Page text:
This is the only pose in which Sitting Bull looks directly at the camera. Without the distractions of props, backdrop, or headdress, we are left to contemplate his calm, weathered face. William Notman & Son, “Sitting Bull,” Montreal, 1885, McCord Museum.
Sitting Bull When my great grandfather and his brother were working in Dakota in the early 1890s, great uncle Alfred wrote to his mother back in England telling her that the area had seen some "trouble with Indians" under their chief, Sitting Bull.
An autographed photo of the Lakota chief, Sitting Bull, who by this time in his life had become a national celebrity as the most fearsome Indian of them all. Photographed by Palmquist & Jurgens in 1884.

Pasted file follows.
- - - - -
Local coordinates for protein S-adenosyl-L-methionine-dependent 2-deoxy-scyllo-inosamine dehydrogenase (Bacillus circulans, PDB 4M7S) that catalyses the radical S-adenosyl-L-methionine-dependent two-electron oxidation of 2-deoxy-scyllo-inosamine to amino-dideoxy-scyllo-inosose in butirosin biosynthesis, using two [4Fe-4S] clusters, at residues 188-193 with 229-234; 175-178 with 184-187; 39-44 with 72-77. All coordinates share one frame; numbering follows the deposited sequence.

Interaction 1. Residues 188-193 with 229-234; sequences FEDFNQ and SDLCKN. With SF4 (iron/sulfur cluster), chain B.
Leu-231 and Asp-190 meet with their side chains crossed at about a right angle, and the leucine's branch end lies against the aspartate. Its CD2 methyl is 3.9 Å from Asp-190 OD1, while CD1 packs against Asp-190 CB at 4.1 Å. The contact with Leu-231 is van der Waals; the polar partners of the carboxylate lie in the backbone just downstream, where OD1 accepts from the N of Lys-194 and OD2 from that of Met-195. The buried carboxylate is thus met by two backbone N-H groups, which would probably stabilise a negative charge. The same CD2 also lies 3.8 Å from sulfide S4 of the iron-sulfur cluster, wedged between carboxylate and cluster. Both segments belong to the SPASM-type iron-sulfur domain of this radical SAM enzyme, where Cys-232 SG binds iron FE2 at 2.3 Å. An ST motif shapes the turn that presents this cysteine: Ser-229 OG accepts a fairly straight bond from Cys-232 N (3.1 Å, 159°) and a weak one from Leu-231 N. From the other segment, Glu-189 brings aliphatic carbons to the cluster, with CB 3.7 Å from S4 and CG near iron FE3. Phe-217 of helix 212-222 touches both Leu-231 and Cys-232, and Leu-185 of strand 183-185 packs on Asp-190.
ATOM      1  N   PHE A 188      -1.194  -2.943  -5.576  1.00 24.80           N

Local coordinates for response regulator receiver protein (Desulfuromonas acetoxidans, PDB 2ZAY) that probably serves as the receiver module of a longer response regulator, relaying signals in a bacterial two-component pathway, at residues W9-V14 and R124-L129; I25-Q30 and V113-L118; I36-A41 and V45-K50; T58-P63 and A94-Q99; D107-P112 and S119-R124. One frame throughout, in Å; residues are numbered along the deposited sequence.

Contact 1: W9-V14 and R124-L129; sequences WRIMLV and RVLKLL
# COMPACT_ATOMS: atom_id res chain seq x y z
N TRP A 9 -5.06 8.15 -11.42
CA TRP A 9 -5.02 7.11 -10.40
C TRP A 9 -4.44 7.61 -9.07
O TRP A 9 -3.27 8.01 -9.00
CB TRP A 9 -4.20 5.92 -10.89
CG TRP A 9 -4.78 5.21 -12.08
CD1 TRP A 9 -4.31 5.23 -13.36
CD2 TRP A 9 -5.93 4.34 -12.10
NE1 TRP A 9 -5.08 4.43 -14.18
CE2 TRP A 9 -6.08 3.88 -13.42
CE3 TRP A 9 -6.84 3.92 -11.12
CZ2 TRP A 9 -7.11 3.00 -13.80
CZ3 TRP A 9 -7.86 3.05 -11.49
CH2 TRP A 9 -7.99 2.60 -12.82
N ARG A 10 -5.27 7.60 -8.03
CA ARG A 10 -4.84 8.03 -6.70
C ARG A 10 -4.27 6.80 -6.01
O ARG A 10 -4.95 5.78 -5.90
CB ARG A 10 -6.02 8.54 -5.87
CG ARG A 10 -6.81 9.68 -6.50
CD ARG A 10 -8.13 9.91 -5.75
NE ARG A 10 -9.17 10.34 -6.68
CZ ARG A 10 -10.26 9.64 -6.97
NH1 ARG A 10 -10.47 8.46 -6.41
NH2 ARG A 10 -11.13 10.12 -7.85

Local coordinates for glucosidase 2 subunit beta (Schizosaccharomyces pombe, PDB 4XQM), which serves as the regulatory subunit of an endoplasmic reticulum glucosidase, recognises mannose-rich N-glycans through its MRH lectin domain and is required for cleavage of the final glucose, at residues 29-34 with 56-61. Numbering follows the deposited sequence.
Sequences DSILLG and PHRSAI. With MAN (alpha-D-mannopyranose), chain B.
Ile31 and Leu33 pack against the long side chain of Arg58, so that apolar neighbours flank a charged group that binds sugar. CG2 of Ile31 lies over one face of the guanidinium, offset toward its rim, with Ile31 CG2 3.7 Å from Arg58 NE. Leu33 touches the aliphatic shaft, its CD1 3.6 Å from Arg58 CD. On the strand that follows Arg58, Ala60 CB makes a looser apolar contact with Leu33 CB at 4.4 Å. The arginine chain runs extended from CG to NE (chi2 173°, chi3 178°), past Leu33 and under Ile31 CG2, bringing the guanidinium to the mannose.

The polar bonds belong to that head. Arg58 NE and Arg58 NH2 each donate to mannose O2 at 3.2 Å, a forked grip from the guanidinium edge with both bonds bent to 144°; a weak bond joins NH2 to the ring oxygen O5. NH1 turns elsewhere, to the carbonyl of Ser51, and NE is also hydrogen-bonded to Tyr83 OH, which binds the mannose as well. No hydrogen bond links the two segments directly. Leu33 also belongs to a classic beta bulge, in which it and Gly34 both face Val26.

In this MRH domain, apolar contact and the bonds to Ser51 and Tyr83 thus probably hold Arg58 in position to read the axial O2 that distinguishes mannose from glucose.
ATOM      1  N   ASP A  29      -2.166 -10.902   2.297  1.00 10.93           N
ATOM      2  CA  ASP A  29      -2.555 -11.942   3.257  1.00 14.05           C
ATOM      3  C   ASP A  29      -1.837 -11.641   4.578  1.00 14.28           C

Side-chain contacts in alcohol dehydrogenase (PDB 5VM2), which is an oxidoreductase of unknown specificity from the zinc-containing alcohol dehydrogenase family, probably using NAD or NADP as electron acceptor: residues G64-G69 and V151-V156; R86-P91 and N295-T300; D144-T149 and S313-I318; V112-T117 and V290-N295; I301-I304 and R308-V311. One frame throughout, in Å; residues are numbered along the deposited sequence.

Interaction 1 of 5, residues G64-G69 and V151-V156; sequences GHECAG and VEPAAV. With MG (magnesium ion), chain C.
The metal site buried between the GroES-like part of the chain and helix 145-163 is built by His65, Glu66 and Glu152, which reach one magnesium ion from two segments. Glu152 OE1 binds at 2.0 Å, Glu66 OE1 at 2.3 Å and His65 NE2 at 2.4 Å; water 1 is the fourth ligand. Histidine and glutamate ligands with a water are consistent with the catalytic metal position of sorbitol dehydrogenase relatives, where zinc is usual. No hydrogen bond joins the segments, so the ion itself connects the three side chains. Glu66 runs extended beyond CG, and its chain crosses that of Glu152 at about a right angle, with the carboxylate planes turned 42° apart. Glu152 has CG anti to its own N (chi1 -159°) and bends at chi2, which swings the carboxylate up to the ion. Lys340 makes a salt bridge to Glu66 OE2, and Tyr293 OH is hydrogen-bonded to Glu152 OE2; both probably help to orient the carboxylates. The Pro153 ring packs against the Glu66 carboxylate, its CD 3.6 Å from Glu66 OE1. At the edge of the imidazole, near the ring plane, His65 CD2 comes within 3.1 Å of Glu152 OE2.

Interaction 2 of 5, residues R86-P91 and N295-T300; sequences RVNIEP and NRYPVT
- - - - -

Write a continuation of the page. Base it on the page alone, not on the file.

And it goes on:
**Warriors are not what you think of as warriors. The warrior is not someone who fights, because no one has the right to take another life. The warrior, for us, is one who sacrifices himself for the good of others. His task is to take care of the elderly, the defenseless, those who cannot provide for themselves, and above all, the children, the future of humanity. —Sitting Bull
Sitting Bull, Lakota Sioux. "It is through this mysterious power that we too have our being, and we therefore yield to our neighbors, even to our animal neighbors, the same right as ourselves to inhabit this vast land."